The commission has the powers, under section 12(c) of the Protection of Human Rights Act, 1993, to visit any jail or institution where persons are detained. In exercise of its powers, the commission directed the secretary general to inform all the states of its decision to undertake surprise visits to police lock-ups in various states through officers designated by it. The secretary general’s letter of August 1, 1997 on this matter requested the states to issue suitable directions to the competent police authorities to facilitate such surprise visits. So far, 29 states/Union Territories have acted on this proposal. Jammu and Kashmir, Manipur and Daman and Diu are yet to respond and it is recommended that they do so at an early date. During the past year, officers of the commission have visited a number of lock-ups in Andhra Pradesh and Bihar and made a series of observations which are being attended to in consultation with the competent state authorities.

   

 
 
FIFTH COLUMN/ BATTALION WITH GREEN FINGERS 
 
 
BY N.K. PANT
 
 
The northern plains of the Indian subcontinent depend a great deal for their ecological and climatic balance on the Himalayas. They cause rainfall besides being the source of north India’s river systems. The middle and lower ranges are covered with a variety of forest wealth, ranging from alpine to sub-tropical trees. During the last decades, there has been unrestrained commercial exploitation of forest and mineral wealth by several unscrupulous elements from the Himalayan slopes resulting in denudation. The bared hills not only present an ugly sight but also lead to soil erosion, frequent landslides, lowering of the water table, decrease in rain and snow fall and related climatic changes in the region.

It was in the early Eighties that environmentally conscious citizens of the Doon valley discovered to their chagrin that not only were the mountain slopes of Mussoorie overlooking Dehra Dun robbed of their tree cover but also were badly stripped of their rocks by mining contractors. Other areas in the vicinity similarly affected were the Mohand forest ranges in the Shivalik hills adjoining the Rajaji National Park, and Aglar watershed in the Tehri district.

As the restoration of these ecologically devastated areas, particularly the Mussoorie slopes, required urgent attention in view of orders from the Supreme Court, the government decided to entrust the army with the responsibility.

Stop erosion

This led to the raising of the 127 infantry battalion of the territorial army in the form of a dedicated ecological task force affiliated to the Garhwal rifles. Its soldiers are drawn from amongst the ex-sevicemen from the Garhwal and Kumaon hills. This was an experimental joint venture of the ministry of defence, the ministry of environment and forests and the respective state governments.

The unit was first assigned the task of afforestation in the Mohand area of the Shivaliks, where the army personnel planted nearly 3,20,000 saplings covering an area of 700 hectares. In addition, they built 207 rock-filled check dams and dug contour trenches to stop soil erosion. After having proved its worth, the battalion moved to Mussoorie. Here, the task before them was to restore the badly ravaged ecological balance.

It was undertaking the task of afforestation and soil conservation by constructing 4,608 check dams and reclaiming 23 large stone quarries on 3,400 hectares of land in the Kairkhuli micro-catchment area on the southern slopes of the Musoorie hills. It took the unit almost a decade to accomplish the assignment.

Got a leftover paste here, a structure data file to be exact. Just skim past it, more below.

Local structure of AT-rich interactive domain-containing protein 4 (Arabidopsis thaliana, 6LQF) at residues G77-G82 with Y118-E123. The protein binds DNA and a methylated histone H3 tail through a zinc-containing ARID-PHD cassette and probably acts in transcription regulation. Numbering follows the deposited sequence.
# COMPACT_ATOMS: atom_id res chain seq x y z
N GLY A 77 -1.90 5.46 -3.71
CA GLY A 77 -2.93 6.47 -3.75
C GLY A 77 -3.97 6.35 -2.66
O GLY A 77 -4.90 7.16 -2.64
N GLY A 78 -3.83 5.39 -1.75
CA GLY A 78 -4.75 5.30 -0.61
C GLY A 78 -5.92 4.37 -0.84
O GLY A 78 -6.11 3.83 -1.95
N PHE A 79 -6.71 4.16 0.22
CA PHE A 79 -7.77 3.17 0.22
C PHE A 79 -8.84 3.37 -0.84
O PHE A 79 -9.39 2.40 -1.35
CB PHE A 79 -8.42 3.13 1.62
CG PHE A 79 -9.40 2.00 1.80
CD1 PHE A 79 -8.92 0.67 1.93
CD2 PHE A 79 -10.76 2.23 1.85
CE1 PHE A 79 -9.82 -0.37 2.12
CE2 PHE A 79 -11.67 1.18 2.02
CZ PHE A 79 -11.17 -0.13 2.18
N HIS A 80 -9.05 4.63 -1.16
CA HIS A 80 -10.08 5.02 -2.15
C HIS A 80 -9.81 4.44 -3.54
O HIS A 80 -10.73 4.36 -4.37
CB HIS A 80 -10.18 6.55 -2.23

By 1994, Mussoorie, the queen of hill stations, got back its natural grandeur. The hill resort had its first snow fall in 1997 after a long gap of 17 years. The effect on Dehra Dun was also visible. The people’s council of Dehra Dun honoured the 127 infantry battalion of with the award of Doon Ratna in 1998.

Ecological ambitions

Presently, this dedicated group of territorial army personnel is engaged in another ambitious ecological reconstruction project with the Aglar watershed, entrusted to them in 1994. This hill area is barren because of ceaseless tree-cutting and fodder-collection. Moreover, located as it is on the southern slopes, the watershed receives scant rainfall. The unit has so far planted 22 lakh saplings, including a large number of fruit-bearing trees in 2,800 hectares of land.

The jawans have so far constructed a number of check dams and repaired the roads and tracks connecting various hamlets in the area. The unit, is actively involved in mass awareness programmes at the project area and has achieved voluntary cooperation from the villagers.

Similar ecological task force units have also been at work in the Samba district of Jammu and Kashmir, the Thar desert in Rajasthan, the Chambal ravines and the Pithoragarh district in Uttaranchal. The success story inspired the authorities to set up a similar battalion in the union territory of Delhi to reclaim the stone quarries.

As the role of these battalions has been worth the effort in the field of afforestation and other related areas, other state governments should emulate and adopt such joint ventures involving the army and the Union ministry of environment to restore the ecological balance in their respective areas.

   

 
 
LETTERS TO THE EDITOR 
 
 
 
 

His master’s whip

Sir — A government of wimps. Post-J. Jayalalithaa, that should be the most apt description of the Tamil Nadu government (“Thrown out by Supreme Court, Jaya springs successor surprise”, Sept 22). It is horrendous to learn that the apex court judgment on Jayalalithaa was greeted with tears by the leaders of the All India Anna Dravida Munnetra Kazhagam, who could not wait to pay obeisance to the puratchi thalaivi, lest they be suspected of treason. Are these men who the people of the state elected to run the government? They seem to be slaves of a woman who whips them to submission. Jayalalithaa has already asked us to watch what control she exercises on the incumbent chief minister, O. Pannerselvam. That shouldn’t be surprising. Pannerselvam is a distant relative of Sasikala, friend of Jayalalithaa, and one who was moved up from the backbenches to the cabinet. In case Pannerselvam forgets his gratitude, he should keep in mind the state of one foster-son of Jayalalithaa and relative of Sasikala who once had a grand wedding.